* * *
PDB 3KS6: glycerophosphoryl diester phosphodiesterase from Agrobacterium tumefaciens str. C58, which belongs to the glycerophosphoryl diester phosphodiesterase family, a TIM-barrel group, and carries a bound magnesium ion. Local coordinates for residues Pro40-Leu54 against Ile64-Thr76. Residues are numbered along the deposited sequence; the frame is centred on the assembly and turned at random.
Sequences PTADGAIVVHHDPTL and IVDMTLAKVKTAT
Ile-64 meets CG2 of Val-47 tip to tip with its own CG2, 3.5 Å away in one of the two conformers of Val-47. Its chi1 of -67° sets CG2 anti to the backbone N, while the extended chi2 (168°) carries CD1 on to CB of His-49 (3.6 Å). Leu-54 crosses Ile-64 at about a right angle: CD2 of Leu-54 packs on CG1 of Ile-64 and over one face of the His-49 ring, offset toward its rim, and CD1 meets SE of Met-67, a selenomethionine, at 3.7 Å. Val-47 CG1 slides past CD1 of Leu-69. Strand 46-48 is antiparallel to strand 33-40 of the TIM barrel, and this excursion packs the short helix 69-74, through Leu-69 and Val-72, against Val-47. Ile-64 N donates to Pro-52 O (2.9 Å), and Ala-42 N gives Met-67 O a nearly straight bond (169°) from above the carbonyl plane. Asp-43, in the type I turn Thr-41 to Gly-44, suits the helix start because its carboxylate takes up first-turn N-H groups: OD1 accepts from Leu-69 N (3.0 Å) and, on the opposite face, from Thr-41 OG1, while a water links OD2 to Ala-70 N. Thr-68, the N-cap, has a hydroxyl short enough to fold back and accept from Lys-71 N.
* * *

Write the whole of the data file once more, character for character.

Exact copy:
PDB 3KS6: glycerophosphoryl diester phosphodiesterase from Agrobacterium tumefaciens str. C58, which belongs to the glycerophosphoryl diester phosphodiesterase family, a TIM-barrel group, and carries a bound magnesium ion. Local coordinates for residues Pro40-Leu54 against Ile64-Thr76. Residues are numbered along the deposited sequence; the frame is centred on the assembly and turned at random.
Sequences PTADGAIVVHHDPTL and IVDMTLAKVKTAT
Ile-64 meets CG2 of Val-47 tip to tip with its own CG2, 3.5 Å away in one of the two conformers of Val-47. Its chi1 of -67° sets CG2 anti to the backbone N, while the extended chi2 (168°) carries CD1 on to CB of His-49 (3.6 Å). Leu-54 crosses Ile-64 at about a right angle: CD2 of Leu-54 packs on CG1 of Ile-64 and over one face of the His-49 ring, offset toward its rim, and CD1 meets SE of Met-67, a selenomethionine, at 3.7 Å. Val-47 CG1 slides past CD1 of Leu-69. Strand 46-48 is antiparallel to strand 33-40 of the TIM barrel, and this excursion packs the short helix 69-74, through Leu-69 and Val-72, against Val-47. Ile-64 N donates to Pro-52 O (2.9 Å), and Ala-42 N gives Met-67 O a nearly straight bond (169°) from above the carbonyl plane. Asp-43, in the type I turn Thr-41 to Gly-44, suits the helix start because its carboxylate takes up first-turn N-H groups: OD1 accepts from Leu-69 N (3.0 Å) and, on the opposite face, from Thr-41 OG1, while a water links OD2 to Ala-70 N. Thr-68, the N-cap, has a hydroxyl short enough to fold back and accept from Lys-71 N.